I leave you with this final thought: My mother exemplified fortitude, faith and fun. She would often say, “I know that if I can laugh at it I can live with it.” She did. I wish you a life filled with love and laughter.

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Remember: There’s a lot of sadness, loss and strife floating in the universe. Counterbalance the negative effects by bringing love and laughter to your life and those of others. Find the beauty. Seek the good. You’ll feel better for doing so as will the people whose lives you touch.

Tip: When all else fails, find the humour in life. A bit of verve and vivacity goes a long way in helping you tackle life’s challenges.

Remember: If you can laugh at it, you can live with it.

Anecdote: Shortly before my mother died we invited a group of her friends to the house for chocolates, champagne and conversation. At a time when most people in her position would have preferred to be alone, Mom wanted to surround herself with people she cared about and who cared about her. At one point during the evening, Mom, who was seated in her easy chair with her friends surrounding her said, “It’s so nice to be at my own wake!” and burst into laughter, in which her friends joined. Mom could find happiness in the most unlikely events. As one of her friends wrote to me, shortly after she died, “Your mother laughed like she meant it and loved her friends and family. She lived her life with bonhomie and good will and people left her company feeling upbeat and good about themselves.” Another friend said, “You mother always made me feel welcomed and valued. I valued her enormously..”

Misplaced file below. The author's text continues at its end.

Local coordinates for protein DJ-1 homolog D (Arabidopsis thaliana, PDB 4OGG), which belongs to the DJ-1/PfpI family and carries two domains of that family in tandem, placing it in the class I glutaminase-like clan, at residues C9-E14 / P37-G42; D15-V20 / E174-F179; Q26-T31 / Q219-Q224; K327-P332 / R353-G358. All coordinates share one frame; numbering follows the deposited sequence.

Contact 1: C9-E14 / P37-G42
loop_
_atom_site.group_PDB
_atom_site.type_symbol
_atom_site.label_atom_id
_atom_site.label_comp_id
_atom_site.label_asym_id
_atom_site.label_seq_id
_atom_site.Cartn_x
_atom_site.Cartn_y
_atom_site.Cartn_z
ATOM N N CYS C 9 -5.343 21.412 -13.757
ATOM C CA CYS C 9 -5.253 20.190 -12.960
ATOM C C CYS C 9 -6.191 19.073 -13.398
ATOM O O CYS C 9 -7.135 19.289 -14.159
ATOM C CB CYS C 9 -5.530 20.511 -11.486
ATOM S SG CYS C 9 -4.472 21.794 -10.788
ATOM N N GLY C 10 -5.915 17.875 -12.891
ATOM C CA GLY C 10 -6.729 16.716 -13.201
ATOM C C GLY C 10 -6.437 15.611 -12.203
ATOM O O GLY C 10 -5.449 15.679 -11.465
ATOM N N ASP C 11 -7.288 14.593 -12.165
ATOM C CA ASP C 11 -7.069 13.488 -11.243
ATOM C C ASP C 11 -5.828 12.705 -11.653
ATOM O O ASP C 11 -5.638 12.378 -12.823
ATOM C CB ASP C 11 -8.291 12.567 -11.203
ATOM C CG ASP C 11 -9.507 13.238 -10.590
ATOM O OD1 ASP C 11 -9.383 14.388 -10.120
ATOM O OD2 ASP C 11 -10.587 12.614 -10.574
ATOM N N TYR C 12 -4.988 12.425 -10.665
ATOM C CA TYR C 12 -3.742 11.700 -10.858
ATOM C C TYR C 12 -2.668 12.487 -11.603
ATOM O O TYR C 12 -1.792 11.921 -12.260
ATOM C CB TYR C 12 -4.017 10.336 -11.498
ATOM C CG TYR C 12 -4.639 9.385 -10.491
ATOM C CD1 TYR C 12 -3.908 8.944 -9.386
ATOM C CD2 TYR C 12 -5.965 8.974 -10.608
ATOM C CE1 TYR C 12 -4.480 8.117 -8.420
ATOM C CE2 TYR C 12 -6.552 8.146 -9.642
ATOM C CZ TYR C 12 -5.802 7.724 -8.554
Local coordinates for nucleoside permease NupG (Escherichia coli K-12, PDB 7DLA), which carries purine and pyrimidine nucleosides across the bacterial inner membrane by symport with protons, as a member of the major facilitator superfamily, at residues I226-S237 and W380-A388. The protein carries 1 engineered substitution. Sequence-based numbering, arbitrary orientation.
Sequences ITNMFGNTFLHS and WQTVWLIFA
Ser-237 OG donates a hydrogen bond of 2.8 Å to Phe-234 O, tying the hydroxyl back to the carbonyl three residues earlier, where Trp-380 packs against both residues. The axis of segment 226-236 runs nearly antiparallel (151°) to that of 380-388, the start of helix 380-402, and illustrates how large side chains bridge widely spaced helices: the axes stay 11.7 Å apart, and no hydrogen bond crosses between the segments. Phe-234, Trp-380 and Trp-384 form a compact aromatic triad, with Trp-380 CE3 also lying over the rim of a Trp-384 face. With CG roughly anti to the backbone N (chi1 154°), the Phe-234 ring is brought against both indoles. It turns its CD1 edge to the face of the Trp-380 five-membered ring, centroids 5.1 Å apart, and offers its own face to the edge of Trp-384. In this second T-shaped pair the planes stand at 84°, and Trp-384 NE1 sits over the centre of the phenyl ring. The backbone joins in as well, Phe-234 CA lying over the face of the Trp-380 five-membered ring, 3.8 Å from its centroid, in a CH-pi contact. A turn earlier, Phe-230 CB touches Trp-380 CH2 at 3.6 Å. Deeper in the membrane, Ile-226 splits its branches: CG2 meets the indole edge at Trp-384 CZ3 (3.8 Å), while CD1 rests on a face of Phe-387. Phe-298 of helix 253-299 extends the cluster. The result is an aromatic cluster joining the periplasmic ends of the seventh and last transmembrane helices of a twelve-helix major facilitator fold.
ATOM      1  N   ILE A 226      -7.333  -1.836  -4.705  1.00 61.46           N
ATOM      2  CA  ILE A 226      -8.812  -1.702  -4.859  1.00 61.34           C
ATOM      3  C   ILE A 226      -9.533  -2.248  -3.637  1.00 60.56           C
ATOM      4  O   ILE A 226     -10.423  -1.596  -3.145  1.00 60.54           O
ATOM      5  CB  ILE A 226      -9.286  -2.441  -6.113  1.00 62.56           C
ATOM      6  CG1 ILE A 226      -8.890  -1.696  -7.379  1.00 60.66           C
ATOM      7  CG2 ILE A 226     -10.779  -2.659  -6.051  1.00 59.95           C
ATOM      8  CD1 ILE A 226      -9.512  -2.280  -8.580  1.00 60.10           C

For more information visit www.kuhnkecommunication.com

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Several weeks ago at a Sunday lunch with friends and family I embarrassed my son. I embarrass him on a regular basis, as doing so is part of a mother’s job. This particular day I went a step too far and Max demonstrated a degree of self-control that made me sit up and notice. While he didn’t say a word, his body tightened and he wrapped his arms around his torso as if keeping his emotion in check. His jaw locked and his lips puckered in disapproval. Add to that, his eyes became steely as he glared at me, suggesting that I might want to stop what I was doing. And I did.